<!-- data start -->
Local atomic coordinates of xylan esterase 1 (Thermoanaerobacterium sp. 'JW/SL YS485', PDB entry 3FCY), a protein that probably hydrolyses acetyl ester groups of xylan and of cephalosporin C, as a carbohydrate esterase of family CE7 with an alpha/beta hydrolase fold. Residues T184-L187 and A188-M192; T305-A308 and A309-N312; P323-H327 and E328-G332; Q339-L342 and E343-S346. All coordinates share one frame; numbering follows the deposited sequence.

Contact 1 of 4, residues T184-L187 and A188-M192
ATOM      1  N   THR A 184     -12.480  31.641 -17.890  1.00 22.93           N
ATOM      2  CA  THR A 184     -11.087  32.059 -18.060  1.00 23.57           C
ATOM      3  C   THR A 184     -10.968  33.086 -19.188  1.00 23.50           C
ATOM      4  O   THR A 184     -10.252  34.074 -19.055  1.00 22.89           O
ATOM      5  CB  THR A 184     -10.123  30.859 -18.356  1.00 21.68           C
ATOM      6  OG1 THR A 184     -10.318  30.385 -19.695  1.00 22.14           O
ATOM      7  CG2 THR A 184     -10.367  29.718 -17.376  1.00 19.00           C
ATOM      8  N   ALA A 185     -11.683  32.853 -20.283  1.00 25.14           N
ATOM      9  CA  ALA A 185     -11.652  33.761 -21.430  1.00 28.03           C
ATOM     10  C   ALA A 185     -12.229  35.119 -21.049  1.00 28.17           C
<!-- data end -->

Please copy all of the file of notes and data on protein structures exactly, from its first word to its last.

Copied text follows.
Local atomic coordinates of xylan esterase 1 (Thermoanaerobacterium sp. 'JW/SL YS485', PDB entry 3FCY), a protein that probably hydrolyses acetyl ester groups of xylan and of cephalosporin C, as a carbohydrate esterase of family CE7 with an alpha/beta hydrolase fold. Residues T184-L187 and A188-M192; T305-A308 and A309-N312; P323-H327 and E328-G332; Q339-L342 and E343-S346. All coordinates share one frame; numbering follows the deposited sequence.

Contact 1 of 4, residues T184-L187 and A188-M192
ATOM      1  N   THR A 184     -12.480  31.641 -17.890  1.00 22.93           N
ATOM      2  CA  THR A 184     -11.087  32.059 -18.060  1.00 23.57           C
ATOM      3  C   THR A 184     -10.968  33.086 -19.188  1.00 23.50           C
ATOM      4  O   THR A 184     -10.252  34.074 -19.055  1.00 22.89           O
ATOM      5  CB  THR A 184     -10.123  30.859 -18.356  1.00 21.68           C
ATOM      6  OG1 THR A 184     -10.318  30.385 -19.695  1.00 22.14           O
ATOM      7  CG2 THR A 184     -10.367  29.718 -17.376  1.00 19.00           C
ATOM      8  N   ALA A 185     -11.683  32.853 -20.283  1.00 25.14           N
ATOM      9  CA  ALA A 185     -11.652  33.761 -21.430  1.00 28.03           C
ATOM     10  C   ALA A 185     -12.229  35.119 -21.049  1.00 28.17           C